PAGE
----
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Noob 550 650 Reloading Press

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#41 LeadChucker

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Posted 26 February 2015 - 03:09 PM

Nothing is free, you just pay for it in other ways. Normally higher prices.

Go Federal if it is not cost prohibitive
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#42 Motosapiens

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Posted 27 February 2015 - 01:34 PM

I think reloading is more about control and shooting more for your $. I don't see "savings" as being a particularly valid argument, at least not the way I do it. And I do value the time that I could spend doing something more productive, like dry firing or working to make $ faster than I can 'save' it.

 

sheesh, how much time do you guys spend reloading? I shoot 1500 rds a month on average, and I spend probably 15 minutes a day on reloading tasks, usually while unwinding, sipping a beer, and thinking about other things.


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#43 Motosapiens

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Posted 27 February 2015 - 01:36 PM

Why not just order Federal and never worry?

worry about what?

 

oddly enough, I just chrono'd some 45 rounds and had a LOT more variation and lower average velocity with fed lg mag primers compared to cci large mag primers. I'm pretty much agnostic tho, I'll use whichever of the major brands is cheap and available, regular or magnum. They all run fine for me.


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#44 GuanoLoco

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Posted 27 February 2015 - 01:39 PM

I'm not even interested in STARTING unless I have 2-3 hours to focus.  I hate herky-jerky work when I can't hit 'critical mass'.

 

Planning 20K rounds minimum of just pistol this year. 

 

At 1K rounds/evening of 9mm, including QC that's 20 modest effort evenings of effort a year.  Not to mention 223, 308 and other odd calibers I shoot for fun.  Plus brass cleaning/QC, etc.

 

Efficiency matters, at least for me.


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#45 Motosapiens

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Posted 27 February 2015 - 01:51 PM

Efficiency matters, at least for me.

Efficiency matters for me too, which is why I won't waste a whole evening reloading. Much more efficient *for me* to use 15 minutes in the morning that would otherwise be spent reading the boring parts of the newspaper after I've already finished the interesting stuff. Or the 15 minutes while waiting for mrs grapist to untie herself from the radiator and get dressed to go out.


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#46 GuanoLoco

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Posted 27 February 2015 - 04:00 PM

Eeew, a morning person.  That explains a lot.  Mornings are for 2 large cups of hot coffee and idly surfing Doodie in bed while having my needs orally fulfilled.  Evenings are for reloading and dry fire.


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#47 LeadChucker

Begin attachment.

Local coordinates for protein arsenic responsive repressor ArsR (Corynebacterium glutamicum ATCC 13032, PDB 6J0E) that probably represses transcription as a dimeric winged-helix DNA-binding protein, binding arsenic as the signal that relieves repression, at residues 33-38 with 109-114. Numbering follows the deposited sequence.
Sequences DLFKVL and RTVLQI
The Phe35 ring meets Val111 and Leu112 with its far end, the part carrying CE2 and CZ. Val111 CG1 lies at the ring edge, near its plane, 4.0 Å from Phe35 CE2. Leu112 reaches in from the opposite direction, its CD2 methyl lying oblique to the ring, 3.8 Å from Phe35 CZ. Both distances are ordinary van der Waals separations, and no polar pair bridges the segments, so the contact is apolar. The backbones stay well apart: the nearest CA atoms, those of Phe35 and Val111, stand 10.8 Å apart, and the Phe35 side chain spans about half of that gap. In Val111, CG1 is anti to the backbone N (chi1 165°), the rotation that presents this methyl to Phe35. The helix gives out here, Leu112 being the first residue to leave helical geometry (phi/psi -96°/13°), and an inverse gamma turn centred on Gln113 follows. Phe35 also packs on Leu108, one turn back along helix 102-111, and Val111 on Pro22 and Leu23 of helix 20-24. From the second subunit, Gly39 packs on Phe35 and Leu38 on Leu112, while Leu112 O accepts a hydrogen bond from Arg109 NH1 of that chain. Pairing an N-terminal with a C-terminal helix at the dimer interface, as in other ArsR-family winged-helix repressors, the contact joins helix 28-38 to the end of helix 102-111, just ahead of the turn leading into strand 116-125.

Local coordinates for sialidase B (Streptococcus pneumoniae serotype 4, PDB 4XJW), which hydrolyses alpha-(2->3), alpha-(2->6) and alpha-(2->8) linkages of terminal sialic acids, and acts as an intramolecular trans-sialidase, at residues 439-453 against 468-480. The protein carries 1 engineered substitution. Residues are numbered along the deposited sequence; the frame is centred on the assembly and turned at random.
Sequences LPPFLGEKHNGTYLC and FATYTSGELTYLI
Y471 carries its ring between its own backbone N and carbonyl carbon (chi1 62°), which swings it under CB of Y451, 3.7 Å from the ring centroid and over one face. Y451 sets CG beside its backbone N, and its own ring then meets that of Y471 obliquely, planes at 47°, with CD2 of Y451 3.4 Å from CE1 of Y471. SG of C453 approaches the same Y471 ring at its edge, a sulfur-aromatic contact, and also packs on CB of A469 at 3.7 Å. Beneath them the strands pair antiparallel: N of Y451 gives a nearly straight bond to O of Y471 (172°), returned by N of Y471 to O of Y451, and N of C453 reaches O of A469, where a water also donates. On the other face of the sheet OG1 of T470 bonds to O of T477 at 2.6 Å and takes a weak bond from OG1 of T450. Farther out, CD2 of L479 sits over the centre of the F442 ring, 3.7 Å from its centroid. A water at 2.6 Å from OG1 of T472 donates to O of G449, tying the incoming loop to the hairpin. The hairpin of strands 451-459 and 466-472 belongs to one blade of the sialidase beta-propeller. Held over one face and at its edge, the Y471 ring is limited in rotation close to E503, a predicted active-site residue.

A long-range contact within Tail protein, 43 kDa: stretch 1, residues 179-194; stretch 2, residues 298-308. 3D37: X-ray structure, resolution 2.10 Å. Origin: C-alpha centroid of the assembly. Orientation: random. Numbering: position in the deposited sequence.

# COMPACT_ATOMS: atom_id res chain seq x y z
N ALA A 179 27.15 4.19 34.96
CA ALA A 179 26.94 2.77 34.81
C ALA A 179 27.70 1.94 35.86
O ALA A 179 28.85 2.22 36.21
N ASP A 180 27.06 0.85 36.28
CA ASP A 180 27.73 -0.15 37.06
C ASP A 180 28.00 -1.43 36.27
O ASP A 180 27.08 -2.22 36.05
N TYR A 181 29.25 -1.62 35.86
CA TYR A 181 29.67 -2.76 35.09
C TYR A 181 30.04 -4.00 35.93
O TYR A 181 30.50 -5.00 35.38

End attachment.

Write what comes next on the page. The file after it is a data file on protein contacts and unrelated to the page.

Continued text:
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Posted 27 February 2015 - 04:14 PM

Mornings are for 2 large cups of hot coffee and idly surfing Doodie in bed while having my needs orally fulfilled. 


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#48 GuanoLoco

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Posted 27 February 2015 - 04:21 PM

Don't get upset with me just because you lack my mad scheduling skills.  There's a lot I need to get done in the latter part of the day.  Its critically important to start each day off right.


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#49 Motosapiens

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Posted 27 February 2015 - 05:02 PM

 while having my needs orally fulfilled.  

Sadly, I'm married, so my oral fulfillment is oatmeal and coffee in the morning (which I share with my dogs).

 

I admit tho, on the mornings I play hockey, I'm up before 5, and I don't reload. On the mornings I go straight to work I goof off and telecommute (reload) until after the traffic is reasonable and I've walked the dogs.


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#50 barry owens

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Posted 02 March 2015 - 10:25 AM

Your dog's eat oatmeal and drink coffee? They must shot like geese on laxatives.

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#51 Motosapiens

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Posted 02 March 2015 - 10:27 AM

Your dog's eat oatmeal and drink coffee? They must shot like geese on laxatives.

only one of them drinks coffee (wife's latte, actually, not my coffee). 

 

Oatmeal is good old-fashioned roughage. Good for all animals.


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#52 GuanoLoco

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Posted 02 March 2015 - 10:37 AM

A large bowl of (1 dry ounce) oatmeal thick with fresh fruit (blueberries, cherries, bananas) and walnuts, slathered generously with local honey is an important and healthy start to my morning.